Costs, Productivity, and the Utilization of Physician's Extenders in Air Force Primary Medicine Clinics

by Joan L. Buchanan, Susan D. Hosek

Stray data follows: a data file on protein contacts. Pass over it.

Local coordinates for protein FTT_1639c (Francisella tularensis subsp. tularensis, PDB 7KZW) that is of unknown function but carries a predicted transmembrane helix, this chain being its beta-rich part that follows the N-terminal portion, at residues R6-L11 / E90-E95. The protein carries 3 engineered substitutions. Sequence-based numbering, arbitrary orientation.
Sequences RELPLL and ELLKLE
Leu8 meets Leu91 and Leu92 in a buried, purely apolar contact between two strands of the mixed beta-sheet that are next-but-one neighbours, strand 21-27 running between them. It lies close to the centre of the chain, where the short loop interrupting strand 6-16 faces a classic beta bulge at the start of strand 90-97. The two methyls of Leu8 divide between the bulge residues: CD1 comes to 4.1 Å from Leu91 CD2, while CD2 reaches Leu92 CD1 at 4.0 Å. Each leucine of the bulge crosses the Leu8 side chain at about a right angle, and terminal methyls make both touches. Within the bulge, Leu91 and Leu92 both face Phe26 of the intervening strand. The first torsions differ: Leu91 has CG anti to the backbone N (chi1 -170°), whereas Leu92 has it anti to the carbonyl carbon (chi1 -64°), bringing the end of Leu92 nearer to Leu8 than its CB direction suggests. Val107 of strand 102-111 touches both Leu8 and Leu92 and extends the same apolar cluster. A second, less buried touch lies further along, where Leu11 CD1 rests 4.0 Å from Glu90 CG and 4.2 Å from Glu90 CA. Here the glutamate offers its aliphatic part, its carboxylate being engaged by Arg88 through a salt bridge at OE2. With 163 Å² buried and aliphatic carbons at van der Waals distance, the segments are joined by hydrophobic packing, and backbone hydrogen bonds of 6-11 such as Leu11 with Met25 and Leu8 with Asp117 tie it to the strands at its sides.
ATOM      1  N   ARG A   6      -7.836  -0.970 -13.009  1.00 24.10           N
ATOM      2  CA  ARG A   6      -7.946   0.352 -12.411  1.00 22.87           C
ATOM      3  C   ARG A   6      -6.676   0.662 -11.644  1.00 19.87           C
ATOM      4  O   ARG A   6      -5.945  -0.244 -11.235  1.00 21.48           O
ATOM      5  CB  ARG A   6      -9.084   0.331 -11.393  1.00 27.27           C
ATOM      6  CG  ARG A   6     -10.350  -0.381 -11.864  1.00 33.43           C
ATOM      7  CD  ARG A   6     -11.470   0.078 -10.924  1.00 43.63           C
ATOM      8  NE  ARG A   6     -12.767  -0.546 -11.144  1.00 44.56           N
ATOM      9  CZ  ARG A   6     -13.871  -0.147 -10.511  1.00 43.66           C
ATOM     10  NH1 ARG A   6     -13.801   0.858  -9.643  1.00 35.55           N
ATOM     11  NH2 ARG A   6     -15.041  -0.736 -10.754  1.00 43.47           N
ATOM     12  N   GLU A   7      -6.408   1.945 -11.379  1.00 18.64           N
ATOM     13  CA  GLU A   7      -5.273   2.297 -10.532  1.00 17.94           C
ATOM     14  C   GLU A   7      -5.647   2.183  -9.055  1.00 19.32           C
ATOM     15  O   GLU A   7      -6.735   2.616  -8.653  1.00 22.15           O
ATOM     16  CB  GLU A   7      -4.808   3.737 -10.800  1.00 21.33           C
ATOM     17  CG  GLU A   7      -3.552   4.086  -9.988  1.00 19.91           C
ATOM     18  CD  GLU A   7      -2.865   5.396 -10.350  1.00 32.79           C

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This report addresses the question of whether the extensive use of physician extenders — nonphysicians trained to perform some of the medical and administrative tasks traditionally performed by physicians — in Air Force hospitals is cost-effective. Specifically, it examines the productivity of extenders in outpatient care and the costs of procuring and using extenders. The authors focused on one type of extender, physician assistants (PAs), who are typically Air Force corpsmen with one year of classroom and one year of clinical training. The general conclusions were the following: In typical Air Force primary adult medicine clinics, PAs can substitute for physicians one-to-one for 80-90 percent of the patients whose problems lie within the PA's expertise. Relying on PAs to perform most of the primary medicine workload is currently cost-effective, and will remain so until the earnings of civilian physicians decrease markedly relative to the earnings of PAs.

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